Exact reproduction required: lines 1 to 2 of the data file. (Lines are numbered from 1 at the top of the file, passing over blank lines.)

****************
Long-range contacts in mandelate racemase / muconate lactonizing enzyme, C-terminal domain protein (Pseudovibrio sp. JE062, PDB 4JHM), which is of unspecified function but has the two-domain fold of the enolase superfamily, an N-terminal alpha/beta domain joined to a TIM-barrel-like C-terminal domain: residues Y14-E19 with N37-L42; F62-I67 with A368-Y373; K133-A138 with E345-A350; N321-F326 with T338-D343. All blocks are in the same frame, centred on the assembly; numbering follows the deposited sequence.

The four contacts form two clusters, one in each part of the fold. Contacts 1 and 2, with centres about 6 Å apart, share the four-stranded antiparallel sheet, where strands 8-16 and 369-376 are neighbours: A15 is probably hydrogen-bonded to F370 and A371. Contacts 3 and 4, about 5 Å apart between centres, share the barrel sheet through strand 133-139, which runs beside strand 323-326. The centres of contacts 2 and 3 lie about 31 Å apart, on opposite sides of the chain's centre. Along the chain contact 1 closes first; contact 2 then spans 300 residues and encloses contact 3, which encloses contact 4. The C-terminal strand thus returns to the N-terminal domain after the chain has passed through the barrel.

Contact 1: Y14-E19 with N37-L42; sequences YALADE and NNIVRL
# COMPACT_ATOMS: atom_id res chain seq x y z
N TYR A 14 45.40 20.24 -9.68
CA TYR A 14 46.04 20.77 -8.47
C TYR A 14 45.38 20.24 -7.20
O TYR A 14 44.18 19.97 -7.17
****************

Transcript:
Long-range contacts in mandelate racemase / muconate lactonizing enzyme, C-terminal domain protein (Pseudovibrio sp. JE062, PDB 4JHM), which is of unspecified function but has the two-domain fold of the enolase superfamily, an N-terminal alpha/beta domain joined to a TIM-barrel-like C-terminal domain: residues Y14-E19 with N37-L42; F62-I67 with A368-Y373; K133-A138 with E345-A350; N321-F326 with T338-D343. All blocks are in the same frame, centred on the assembly; numbering follows the deposited sequence.

The four contacts form two clusters, one in each part of the fold. Contacts 1 and 2, with centres about 6 Å apart, share the four-stranded antiparallel sheet, where strands 8-16 and 369-376 are neighbours: A15 is probably hydrogen-bonded to F370 and A371. Contacts 3 and 4, about 5 Å apart between centres, share the barrel sheet through strand 133-139, which runs beside strand 323-326. The centres of contacts 2 and 3 lie about 31 Å apart, on opposite sides of the chain's centre. Along the chain contact 1 closes first; contact 2 then spans 300 residues and encloses contact 3, which encloses contact 4. The C-terminal strand thus returns to the N-terminal domain after the chain has passed through the barrel.